‘Weak Journalism’: NYT Fails to Disclose Op-Ed Writer’s Close Family Ties to Venezuelan Opposition Leader

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A recent video opinion piece published by The New York Times intended to drum up support for US involvement in Venezuela failed to disclose the author's ties to the opposition government, leading to criticism from progressives of the paper's coverage. 

Joanna Hausmann, a comedian who posts highly viewed articles on Venezuela on YouTube, delivered a five minute, thirteen second opinion piece at the Times Monday in which she claims that the country's leader, President Nicolas Maduro, is a dictator and that the American left are his patsies. 

"This movement is dangerously glorifying a brutal dictator and promoting inaction," Hausmann says in the video as quirky music plays behind her. "That is the worst combination for ordinary Venezuelans."

Hausmann also claims that the country's economic problems are the fault of decades of socialist rule and that the path forward is a future without Maduro—it's implied, though never outright stated, that the answer is for opposition leader Juan Guaidó to take power. 

What the video and the Times did not reveal is that Hausmann's father, Harvard University economics professor Ricardo Hausmann, currently serves as Guaidó's envoy to the Inter-American Development Bank (IADB). It's a position that, if Guaidó became president, would wield immense political and economic power.

That omission was a focus of criticism from progressives. The elder Hausmann's place in the Venezuelan shadow government is a conflict that should have been made clear in his daughter's opinion video implicitly arguing for American intervention to remove Maduro. 

"[Very] cool of the NYT to not mention, you know, the fact that Joanna Hausmann's dad is an economic adviser for Guaidó," tweeted Think Progress reporter Rebekah Entralgo Fernández.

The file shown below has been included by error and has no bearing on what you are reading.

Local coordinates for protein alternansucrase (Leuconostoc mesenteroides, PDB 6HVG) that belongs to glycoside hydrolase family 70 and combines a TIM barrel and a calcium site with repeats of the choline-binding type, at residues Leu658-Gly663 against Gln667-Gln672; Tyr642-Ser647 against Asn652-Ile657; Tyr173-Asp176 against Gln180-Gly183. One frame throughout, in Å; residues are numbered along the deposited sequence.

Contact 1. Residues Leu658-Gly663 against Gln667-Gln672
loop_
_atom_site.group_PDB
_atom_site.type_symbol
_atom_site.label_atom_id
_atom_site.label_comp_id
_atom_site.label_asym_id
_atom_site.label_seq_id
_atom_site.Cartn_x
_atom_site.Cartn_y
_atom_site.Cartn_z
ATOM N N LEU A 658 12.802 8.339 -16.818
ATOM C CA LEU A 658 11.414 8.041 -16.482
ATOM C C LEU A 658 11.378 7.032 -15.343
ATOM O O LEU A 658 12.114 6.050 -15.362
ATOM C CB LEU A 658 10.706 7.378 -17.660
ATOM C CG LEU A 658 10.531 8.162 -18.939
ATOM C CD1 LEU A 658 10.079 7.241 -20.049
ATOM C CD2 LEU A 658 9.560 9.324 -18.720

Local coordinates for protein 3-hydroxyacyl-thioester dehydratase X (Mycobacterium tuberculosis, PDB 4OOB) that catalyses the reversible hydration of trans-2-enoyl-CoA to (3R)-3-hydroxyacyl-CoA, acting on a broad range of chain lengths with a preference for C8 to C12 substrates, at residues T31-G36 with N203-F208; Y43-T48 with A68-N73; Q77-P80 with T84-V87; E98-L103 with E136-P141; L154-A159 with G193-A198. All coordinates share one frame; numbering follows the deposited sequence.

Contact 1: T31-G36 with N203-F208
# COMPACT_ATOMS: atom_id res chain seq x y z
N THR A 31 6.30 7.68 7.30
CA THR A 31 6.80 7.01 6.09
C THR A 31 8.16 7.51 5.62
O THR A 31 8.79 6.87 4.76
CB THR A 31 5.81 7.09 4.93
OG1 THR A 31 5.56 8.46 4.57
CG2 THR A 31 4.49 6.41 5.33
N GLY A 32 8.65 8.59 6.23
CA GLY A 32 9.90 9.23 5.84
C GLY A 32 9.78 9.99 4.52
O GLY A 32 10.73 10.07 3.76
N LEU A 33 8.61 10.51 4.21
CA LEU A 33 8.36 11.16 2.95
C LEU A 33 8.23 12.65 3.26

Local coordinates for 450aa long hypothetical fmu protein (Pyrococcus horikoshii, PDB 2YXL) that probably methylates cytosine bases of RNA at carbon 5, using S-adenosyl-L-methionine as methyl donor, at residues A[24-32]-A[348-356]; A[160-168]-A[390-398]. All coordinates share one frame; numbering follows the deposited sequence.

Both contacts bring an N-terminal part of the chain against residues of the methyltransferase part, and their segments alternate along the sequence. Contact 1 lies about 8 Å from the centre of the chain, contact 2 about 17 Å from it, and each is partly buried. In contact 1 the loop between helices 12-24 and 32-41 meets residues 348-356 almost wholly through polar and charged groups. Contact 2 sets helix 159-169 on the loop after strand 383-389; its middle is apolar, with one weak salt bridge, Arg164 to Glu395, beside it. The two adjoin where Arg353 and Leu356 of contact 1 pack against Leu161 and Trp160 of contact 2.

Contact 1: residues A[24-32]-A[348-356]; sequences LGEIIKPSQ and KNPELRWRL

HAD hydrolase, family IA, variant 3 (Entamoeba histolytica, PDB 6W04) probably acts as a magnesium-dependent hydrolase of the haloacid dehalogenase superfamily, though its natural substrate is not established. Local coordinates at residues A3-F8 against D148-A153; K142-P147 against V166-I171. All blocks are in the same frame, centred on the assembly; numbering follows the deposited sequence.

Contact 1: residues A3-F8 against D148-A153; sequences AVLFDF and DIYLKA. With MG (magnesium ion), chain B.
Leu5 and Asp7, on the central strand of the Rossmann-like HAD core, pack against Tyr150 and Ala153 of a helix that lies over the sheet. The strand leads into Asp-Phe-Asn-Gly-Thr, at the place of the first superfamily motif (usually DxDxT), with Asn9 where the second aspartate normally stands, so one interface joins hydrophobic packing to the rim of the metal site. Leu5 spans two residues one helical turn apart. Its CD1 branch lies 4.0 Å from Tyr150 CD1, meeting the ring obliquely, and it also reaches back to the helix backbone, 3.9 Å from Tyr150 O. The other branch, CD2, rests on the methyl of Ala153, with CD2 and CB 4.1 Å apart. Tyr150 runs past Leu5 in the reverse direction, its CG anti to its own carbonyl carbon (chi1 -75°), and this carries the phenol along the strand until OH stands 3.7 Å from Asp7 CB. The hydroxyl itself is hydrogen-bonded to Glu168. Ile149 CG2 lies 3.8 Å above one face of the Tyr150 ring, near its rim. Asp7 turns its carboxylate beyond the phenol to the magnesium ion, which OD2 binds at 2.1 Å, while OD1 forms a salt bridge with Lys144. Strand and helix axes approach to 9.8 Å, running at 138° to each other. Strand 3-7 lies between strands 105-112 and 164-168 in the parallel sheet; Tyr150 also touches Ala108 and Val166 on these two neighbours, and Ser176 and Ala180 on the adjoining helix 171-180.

Ricardo Hausmann's past in Venezuela should give Americans serious pause before taking him seriously, Anya Parampil argued in an early March article for Mint Press News. 

Ricardo Hausmann is much more than a prominent pundit. He is one of the West’s leading neoliberal economists, who played an unsavory role during the 1980s and ’90s in devising policies that enabled the looting of Venezuela’s economy by international capital and provoked devastating social turmoil.

That translates to his daughter's latest video, Parampil said on Twitter. 

"She's not an independent voice but rather the failchild of Guaidó advisor Ricardo Hausmann, a man who neoliberalized and destroyed [Venezuela's] economy once before and wants to do it all over again," Parampil said

Parampil also had some choice words for the Times:
In a response to critics, Times video producer Adam Ellick implied that because Joanna Hausmann has a sizable social media and YouTube following, disclosing her father's close ties to the Venezuelan opposition was unnecessary. 

"We were aware of her father's biography before publication," Ellick said, "but Ms. Hausmann is an independent adult woman who has built a popular following on her own, by producing a portfolio of argued videos about Venezuela via her own YouTube channel."

Observers on social media were quick to cite the Times' codes of conduct to Ellick in response. 
As of the this writing, Hausmann's video remains up at the Times with no mention of her family connection to the opposition movement she's promoting.

Reprinted with permission from Common Dreams.